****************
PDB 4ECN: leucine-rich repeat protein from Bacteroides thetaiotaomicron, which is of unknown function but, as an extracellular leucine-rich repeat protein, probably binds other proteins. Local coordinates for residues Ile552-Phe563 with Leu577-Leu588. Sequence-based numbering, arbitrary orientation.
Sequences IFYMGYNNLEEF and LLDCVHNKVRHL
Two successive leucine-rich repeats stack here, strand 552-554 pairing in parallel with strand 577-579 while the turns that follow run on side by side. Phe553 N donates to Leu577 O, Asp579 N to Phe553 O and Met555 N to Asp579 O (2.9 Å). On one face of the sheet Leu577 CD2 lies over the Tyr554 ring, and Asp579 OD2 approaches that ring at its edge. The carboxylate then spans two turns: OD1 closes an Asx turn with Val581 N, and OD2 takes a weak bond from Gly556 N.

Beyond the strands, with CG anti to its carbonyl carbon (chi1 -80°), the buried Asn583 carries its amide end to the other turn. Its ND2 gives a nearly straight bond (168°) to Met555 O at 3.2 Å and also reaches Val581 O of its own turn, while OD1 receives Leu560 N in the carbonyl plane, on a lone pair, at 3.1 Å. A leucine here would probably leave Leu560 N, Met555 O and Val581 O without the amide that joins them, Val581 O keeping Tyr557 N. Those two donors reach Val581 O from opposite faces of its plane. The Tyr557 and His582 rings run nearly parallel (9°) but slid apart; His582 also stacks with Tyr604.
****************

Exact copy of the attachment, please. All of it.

PDB 4ECN: leucine-rich repeat protein from Bacteroides thetaiotaomicron, which is of unknown function but, as an extracellular leucine-rich repeat protein, probably binds other proteins. Local coordinates for residues Ile552-Phe563 with Leu577-Leu588. Sequence-based numbering, arbitrary orientation.
Sequences IFYMGYNNLEEF and LLDCVHNKVRHL
Two successive leucine-rich repeats stack here, strand 552-554 pairing in parallel with strand 577-579 while the turns that follow run on side by side. Phe553 N donates to Leu577 O, Asp579 N to Phe553 O and Met555 N to Asp579 O (2.9 Å). On one face of the sheet Leu577 CD2 lies over the Tyr554 ring, and Asp579 OD2 approaches that ring at its edge. The carboxylate then spans two turns: OD1 closes an Asx turn with Val581 N, and OD2 takes a weak bond from Gly556 N.

Beyond the strands, with CG anti to its carbonyl carbon (chi1 -80°), the buried Asn583 carries its amide end to the other turn. Its ND2 gives a nearly straight bond (168°) to Met555 O at 3.2 Å and also reaches Val581 O of its own turn, while OD1 receives Leu560 N in the carbonyl plane, on a lone pair, at 3.1 Å. A leucine here would probably leave Leu560 N, Met555 O and Val581 O without the amide that joins them, Val581 O keeping Tyr557 N. Those two donors reach Val581 O from opposite faces of its plane. The Tyr557 and His582 rings run nearly parallel (9°) but slid apart; His582 also stacks with Tyr604.